The Parliament of Victoria’s legislative programme for the last sitting week of this Parliament has now been published and the Building, Planning, Heritage Legislation Amendment (Administration and other matters) Bill 2022, which included alterations to the ARBV, is not listed which means it will not be presented to the Upper House and will consequently lapse. There is a State election on 26 November and should this or similar legislation be presented by the newly elected Government, the legislative process would need to commence again from the beginning, which would at best place it later into next year’s calendar. In that case there would be a fresh opportunity to engage constructively with Government in the drafting of any new Bill.
Amongst the current Bill’s 200 pages of administrative matters were included key changes to the ARBV board, most notably the deletion of the requirement for Architects to be present on the board and for the chair and deputy chair to be appointed by the Minister rather than be elected by the board. These proposed changes would have damaged the integrity of the Architects Act, defied best regulatory practice and indeed common sense, and prevented the board from providing sound consumer protection to Victorians while deleteriously impacting the profession of architecture in Victoria.
That the legislation will lapse is great news and reflective of a huge effort to oppose or amend this Bill. I would like to thank all members who wrote to their local parliamentary representatives, their MLAs, MLCs whether cross benchers, opposition members or government members and also to those who also campaigned for media attention on the issue. The campaign to oppose this legislation was run and intensively lobbied in partnership with the Association of Consulting Architects. Together with the ACA, the Institute held meetings with the Department of Environment, Land, Water and Planning (responsible for drafting the legislation) and Parliamentarians including Cross Bencher Mr Rod Barton, MLC and Leader of the Opposition in the Legislative Council, the Hon. David Davis, MLC. We were not able to secure a meeting with the Minister of Planning, Lizzie Blandthorn to explain the consequences of the proposed legislation but did forward an explanatory letter to the Minister, as well as an extensive follow up letter to DELWP which was copied to the Minister of Planning and the Minister of Consumer Affairs.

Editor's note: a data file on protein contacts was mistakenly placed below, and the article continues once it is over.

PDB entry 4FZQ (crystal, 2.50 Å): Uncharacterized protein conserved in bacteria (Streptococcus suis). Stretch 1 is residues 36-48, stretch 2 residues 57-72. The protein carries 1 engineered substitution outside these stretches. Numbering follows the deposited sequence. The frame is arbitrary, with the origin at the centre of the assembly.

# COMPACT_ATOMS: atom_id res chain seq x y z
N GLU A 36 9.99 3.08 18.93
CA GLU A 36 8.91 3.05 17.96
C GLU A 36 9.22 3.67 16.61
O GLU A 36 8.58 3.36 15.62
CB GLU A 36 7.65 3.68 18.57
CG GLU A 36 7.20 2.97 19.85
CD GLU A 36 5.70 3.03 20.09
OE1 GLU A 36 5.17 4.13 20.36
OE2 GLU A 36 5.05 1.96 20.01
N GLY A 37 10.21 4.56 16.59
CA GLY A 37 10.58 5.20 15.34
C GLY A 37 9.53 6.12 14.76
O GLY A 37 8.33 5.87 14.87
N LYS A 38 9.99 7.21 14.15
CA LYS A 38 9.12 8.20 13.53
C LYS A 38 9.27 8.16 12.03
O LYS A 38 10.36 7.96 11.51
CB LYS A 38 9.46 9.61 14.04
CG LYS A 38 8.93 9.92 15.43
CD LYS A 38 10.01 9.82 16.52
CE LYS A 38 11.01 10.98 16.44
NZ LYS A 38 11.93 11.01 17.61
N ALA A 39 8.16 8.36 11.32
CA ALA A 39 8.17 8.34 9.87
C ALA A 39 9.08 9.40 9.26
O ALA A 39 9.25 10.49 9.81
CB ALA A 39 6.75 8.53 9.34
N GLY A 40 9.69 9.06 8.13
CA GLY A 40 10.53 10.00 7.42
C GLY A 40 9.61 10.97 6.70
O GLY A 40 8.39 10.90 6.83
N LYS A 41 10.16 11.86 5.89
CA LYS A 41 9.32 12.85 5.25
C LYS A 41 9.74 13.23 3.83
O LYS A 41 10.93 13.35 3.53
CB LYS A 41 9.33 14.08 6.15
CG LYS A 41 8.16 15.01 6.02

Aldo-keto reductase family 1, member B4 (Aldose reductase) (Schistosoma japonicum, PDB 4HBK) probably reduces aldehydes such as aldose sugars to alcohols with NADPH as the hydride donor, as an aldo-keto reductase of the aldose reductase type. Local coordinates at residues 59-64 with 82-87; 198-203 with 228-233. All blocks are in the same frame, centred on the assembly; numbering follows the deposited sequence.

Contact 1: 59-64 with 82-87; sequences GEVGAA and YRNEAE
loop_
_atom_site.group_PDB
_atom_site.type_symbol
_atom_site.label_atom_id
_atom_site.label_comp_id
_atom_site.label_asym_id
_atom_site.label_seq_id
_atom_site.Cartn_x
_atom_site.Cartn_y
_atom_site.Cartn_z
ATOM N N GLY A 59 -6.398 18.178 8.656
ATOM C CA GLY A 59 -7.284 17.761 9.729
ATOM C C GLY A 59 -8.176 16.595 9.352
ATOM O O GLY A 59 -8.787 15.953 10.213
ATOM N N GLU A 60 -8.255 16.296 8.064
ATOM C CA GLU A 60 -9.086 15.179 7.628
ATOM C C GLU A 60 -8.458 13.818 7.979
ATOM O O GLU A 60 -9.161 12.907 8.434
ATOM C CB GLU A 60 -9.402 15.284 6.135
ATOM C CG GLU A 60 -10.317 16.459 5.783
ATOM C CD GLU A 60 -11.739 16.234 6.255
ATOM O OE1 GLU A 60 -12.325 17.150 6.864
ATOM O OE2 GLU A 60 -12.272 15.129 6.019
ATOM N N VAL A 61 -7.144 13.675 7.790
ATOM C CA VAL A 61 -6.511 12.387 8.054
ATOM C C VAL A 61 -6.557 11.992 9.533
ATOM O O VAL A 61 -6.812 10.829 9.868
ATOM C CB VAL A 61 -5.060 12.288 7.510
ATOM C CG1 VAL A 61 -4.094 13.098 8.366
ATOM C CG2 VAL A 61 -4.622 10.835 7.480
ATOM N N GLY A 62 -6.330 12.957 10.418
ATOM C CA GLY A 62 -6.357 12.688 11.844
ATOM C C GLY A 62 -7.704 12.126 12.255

In particular, we are very grateful to Mr Rod Barton, MLC for the Eastern Metropolitan Region, who championed the cause in the Legislative Council, advocating on our behalf and introducing amendments to the proposed Bill. Without his advocacy the proposed changes may have passed into law weakening the consumer protections which frame our professional practice.
We are also grateful for the overwhelming support and encouragement we received from our colleagues in the building and construction industry. We all recognised that although some provisions in the Bill deserved support, the ARBV provisions would have seriously weakened our professional standards and diminished the profession’s capacity to contribute to our cities and communities. That the Architects Act will now continue in its current form is the best outcome for both Victorians and the architectural profession of this state.
David Wagner FRAIA
President of Victorian Chapter